What if you could get thin and fit by exercising for just seven minutes a day? Sounds too good to be true — and it is. Maybe you’ve read recent articles about a new “scientific” seven-minute workout; a lot of the hype is misleading. Let’s go beyond the headlines to get the full story.
The original article, “High Intensity Circuit Training Using Body Weight: Maximal Results with Minimal Effort,” appeared in American College of Sports Medicine’s (ACSM) Health & Fitness Journal this past June.
The authors highlighted high-intensity circuit training (HICT) using body weight as resistance. HICT is a type of interval training that combines aerobic and resistance training into a single exercise bout. The exercise is repeated two to three times. The “seven-minute” part results from shorter rest periods between exercises — and therefore a shorter workout.
HICT was coined as as a realistic way for busy adults to stay active and reap the benefits of both strength and aerobic activity in a seven-minute circuit. It’s an attractive idea for people who are trying to maximize the effect of an exercise program in minimal time.
But that doesn’t mean seven minutes is all we need for our daily dose of activity. Many articles about the “seven-minute” workout leave out an important part: the rest of the workout.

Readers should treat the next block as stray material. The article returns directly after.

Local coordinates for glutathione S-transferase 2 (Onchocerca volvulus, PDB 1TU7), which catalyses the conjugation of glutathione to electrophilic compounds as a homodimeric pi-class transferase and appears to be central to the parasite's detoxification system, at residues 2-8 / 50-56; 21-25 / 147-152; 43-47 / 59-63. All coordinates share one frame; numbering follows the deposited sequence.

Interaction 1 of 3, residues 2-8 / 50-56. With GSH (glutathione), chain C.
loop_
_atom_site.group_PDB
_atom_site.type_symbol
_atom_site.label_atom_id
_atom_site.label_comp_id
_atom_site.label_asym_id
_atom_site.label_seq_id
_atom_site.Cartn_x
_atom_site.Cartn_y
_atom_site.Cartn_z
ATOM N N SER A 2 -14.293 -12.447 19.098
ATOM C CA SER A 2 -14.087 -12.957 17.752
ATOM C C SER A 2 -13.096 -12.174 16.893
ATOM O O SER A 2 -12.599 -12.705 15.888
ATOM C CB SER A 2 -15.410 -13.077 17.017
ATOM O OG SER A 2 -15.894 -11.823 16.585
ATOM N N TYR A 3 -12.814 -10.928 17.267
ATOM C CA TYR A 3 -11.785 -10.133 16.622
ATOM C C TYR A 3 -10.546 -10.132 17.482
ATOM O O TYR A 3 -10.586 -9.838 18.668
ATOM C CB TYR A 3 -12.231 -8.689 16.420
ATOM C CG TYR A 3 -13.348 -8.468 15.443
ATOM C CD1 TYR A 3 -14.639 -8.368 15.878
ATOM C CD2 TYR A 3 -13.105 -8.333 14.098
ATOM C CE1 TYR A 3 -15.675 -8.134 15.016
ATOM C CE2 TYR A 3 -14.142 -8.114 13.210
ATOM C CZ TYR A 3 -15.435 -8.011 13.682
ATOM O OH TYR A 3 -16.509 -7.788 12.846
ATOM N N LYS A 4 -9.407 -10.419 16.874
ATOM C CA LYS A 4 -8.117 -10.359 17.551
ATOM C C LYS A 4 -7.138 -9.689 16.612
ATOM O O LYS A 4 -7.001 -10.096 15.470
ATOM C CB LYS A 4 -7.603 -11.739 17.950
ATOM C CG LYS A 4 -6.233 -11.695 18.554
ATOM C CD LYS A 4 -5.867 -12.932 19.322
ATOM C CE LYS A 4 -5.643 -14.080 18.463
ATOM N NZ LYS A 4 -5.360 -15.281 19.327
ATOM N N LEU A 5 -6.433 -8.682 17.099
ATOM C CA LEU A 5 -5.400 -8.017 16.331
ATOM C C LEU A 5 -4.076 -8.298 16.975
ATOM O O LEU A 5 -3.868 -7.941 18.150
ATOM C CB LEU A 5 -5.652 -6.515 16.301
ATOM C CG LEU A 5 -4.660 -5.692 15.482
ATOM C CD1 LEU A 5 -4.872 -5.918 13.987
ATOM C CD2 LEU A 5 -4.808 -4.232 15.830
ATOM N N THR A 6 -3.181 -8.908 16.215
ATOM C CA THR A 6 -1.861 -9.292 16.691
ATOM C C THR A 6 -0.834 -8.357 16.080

This sample program from the original article includes 12 exercise stations that alternate among large muscle groups. Intervals are performed for 30 seconds, with 10 seconds of recovery time between bouts.
- Jumping jacks (total body)
- Wall sit (lower body)
- Push-up (upper body)
- Abdominal crunch (core)
- Step-up onto chair (total body)
- Squat (lower body)
- Triceps dip on chair (upper body)
- Plank (core)
- High knees/running in place (total body)
- Lunge (lower body)
- Push-up and rotation (upper body)
- Side plank (core)
The article’s recommendation: repeat each circuit two to three times to follow the established ACSM guidelines for high-intensity exercise — adding up to at least 20 minutes on at least three days per week.
HICT seems like an efficient way to help decrease body fat and improve muscular fitness. Interval training like HICT can be a great workout when you’re strapped for time. In fact, I incorporate interval training into many of my workouts throughout the week to add intensity and new challenges to my routine.
As I have said before, small bouts can really add up. But you definitely need more than seven minutes of exercise in a day to see health benefits or fitness gains.
The best way to attack the time issue is to complete several bouts of activity that last at least 10 minutes throughout the day. You’ll most likely feel better and see the results you want!